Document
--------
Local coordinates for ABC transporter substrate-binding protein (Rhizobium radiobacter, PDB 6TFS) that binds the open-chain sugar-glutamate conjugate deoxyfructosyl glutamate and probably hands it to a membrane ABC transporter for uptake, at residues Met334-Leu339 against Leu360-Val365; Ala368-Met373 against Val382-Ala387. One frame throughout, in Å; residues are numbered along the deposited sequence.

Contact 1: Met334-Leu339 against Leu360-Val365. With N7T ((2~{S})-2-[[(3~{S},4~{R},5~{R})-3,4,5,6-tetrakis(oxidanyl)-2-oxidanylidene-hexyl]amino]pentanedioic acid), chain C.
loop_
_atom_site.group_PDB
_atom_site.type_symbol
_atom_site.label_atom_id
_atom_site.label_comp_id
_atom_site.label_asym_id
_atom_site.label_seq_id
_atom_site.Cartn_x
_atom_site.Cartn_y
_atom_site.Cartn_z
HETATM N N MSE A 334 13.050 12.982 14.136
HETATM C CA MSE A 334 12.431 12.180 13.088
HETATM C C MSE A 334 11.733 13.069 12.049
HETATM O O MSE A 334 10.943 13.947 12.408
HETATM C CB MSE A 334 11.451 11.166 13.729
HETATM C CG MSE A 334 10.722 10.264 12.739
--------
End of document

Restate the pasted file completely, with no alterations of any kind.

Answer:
Local coordinates for ABC transporter substrate-binding protein (Rhizobium radiobacter, PDB 6TFS) that binds the open-chain sugar-glutamate conjugate deoxyfructosyl glutamate and probably hands it to a membrane ABC transporter for uptake, at residues Met334-Leu339 against Leu360-Val365; Ala368-Met373 against Val382-Ala387. One frame throughout, in Å; residues are numbered along the deposited sequence.

Contact 1: Met334-Leu339 against Leu360-Val365. With N7T ((2~{S})-2-[[(3~{S},4~{R},5~{R})-3,4,5,6-tetrakis(oxidanyl)-2-oxidanylidene-hexyl]amino]pentanedioic acid), chain C.
loop_
_atom_site.group_PDB
_atom_site.type_symbol
_atom_site.label_atom_id
_atom_site.label_comp_id
_atom_site.label_asym_id
_atom_site.label_seq_id
_atom_site.Cartn_x
_atom_site.Cartn_y
_atom_site.Cartn_z
HETATM N N MSE A 334 13.050 12.982 14.136
HETATM C CA MSE A 334 12.431 12.180 13.088
HETATM C C MSE A 334 11.733 13.069 12.049
HETATM O O MSE A 334 10.943 13.947 12.408
HETATM C CB MSE A 334 11.451 11.166 13.729
HETATM C CG MSE A 334 10.722 10.264 12.739